Things here have been a little on the busy side. I have a twelve year old mustang gelding, who has foundered on and off for about 3 years now. The last few times the farrier (that's the name given to people who trim horses hooves and place shoes on them) has come and put shoes on my big guy "Scout" his feet have been so sensative, that he tried to pull away and rare up. He seemed to be fine once his shoes were on, no signs of stiffness, or irritation, however, the farrier had placed borium nails in Scouts shoes causing Scout to rock back on his heels in these shoes. So, the next visit from the farrier, I mentioned this to the farrier, and told him; I didn't like the idea of the rocking, knowing Scout already had leg issues, I was concerned now about strain on his tendons. The farrier stated that there are pros and cons to the borium nails and this was one of the bad things about them. At my request he removed these nails from the shoes. Six weeks later, on his regularly scheduled visit, our farrier took off the old shoes and put on new with regular nails, however, Scout still seemed to want to go in the air when the nails were being pounded to the bottoms of his feet. All was well, until a week prior to the horses six week shoeing schedule. Scout became so lame, I had to call the vet out for x-rays of his cannon bone to figure out if it had rotated(part of foundering) or what was causing Scout these problems.
Now, I'm not a vet, nor am I a farrier, but, I have owned this horse all his life, I know him inside and out, so pretty much knew, the problems we were seeing was brought on by the borium nails in his shoes. As the vet tested Scouts hooves, one by one, with the squeezer do dads, she stated no tenderness in his feet. She then started to run her hnd down the back of Scouts shins to find he flinched when she did this. She then asked if she could perform acupuncture on him to see if this would alleviate the pain and put Scout more at ease.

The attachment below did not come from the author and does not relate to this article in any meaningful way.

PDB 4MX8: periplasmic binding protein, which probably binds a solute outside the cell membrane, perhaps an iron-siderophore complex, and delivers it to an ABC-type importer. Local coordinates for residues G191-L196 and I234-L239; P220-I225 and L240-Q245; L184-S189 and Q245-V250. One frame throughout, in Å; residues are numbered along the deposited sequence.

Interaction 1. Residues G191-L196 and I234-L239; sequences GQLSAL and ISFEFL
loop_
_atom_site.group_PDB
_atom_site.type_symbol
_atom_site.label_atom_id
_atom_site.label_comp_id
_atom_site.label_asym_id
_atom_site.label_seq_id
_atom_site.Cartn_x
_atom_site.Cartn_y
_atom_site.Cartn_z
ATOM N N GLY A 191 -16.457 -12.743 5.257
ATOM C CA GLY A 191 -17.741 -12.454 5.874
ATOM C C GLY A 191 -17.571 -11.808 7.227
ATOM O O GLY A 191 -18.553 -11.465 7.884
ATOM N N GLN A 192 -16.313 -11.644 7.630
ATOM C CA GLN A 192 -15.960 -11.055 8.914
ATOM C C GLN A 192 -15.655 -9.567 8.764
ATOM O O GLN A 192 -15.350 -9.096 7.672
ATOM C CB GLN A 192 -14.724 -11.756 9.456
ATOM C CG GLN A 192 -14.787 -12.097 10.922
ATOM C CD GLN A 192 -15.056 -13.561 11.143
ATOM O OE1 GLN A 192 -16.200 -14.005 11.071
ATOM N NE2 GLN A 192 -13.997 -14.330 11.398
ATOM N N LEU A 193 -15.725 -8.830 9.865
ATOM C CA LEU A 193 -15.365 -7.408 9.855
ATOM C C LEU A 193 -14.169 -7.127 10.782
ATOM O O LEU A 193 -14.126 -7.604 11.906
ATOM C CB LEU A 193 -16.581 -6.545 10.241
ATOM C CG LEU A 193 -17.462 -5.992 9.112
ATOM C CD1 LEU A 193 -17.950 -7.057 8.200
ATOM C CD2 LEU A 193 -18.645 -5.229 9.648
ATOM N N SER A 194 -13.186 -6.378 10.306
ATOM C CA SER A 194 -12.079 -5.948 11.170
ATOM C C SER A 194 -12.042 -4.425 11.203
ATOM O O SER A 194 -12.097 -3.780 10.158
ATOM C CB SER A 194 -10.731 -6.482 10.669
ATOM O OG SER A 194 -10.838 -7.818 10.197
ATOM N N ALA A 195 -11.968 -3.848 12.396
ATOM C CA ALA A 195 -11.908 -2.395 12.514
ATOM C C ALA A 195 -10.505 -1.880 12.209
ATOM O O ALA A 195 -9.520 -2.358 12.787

Here are a few pictures of Scout (he is so carefree) with all those pins poked in him.
He had to stand for 30 minutes for this procedure. Scout, is a little on the fat side, so I asked the vet, if once she started to remove the pins from Scouts body if we would be able to hear or see the deflation. Poor Scout! He is on meds to help with the pain in his legs, we hope and pray, that he recovers completely from all the trouble brought on by borium nails.
Remember, the dog that was afraid of people? Well, not anymore!
Here she is in our livingroom playing ball, she has the name of Marley after the book "Marley and Me". We could not have chosen a better name, as she fits it to the "T". She loves to chaise (for fun) the chickens, and the cats. She often carries our shoes or at least one of them with her when she lays on the livingroom carpet. She has learned to climb baby gates to get out of her "bedroom", we now have to stack them in the door to keep her in the laundry~room. Marley, has been vet checked, had all her shots, and is now licensed. She has had a heart worm test (pray that she is free of heartworms) don't have the results yet. Guess, you could say, Marley, has chosen a home for herself, with owners that are trying to be very patient with all that energy, and all the stuff she gets into (such as the flower beds, digging, chewing, house breaking issues, taking over the furniture) the list is endless, but, she is so happy here with us.
There are days when, I wonder if this isn't the "funny farm" rather than a hobby farm...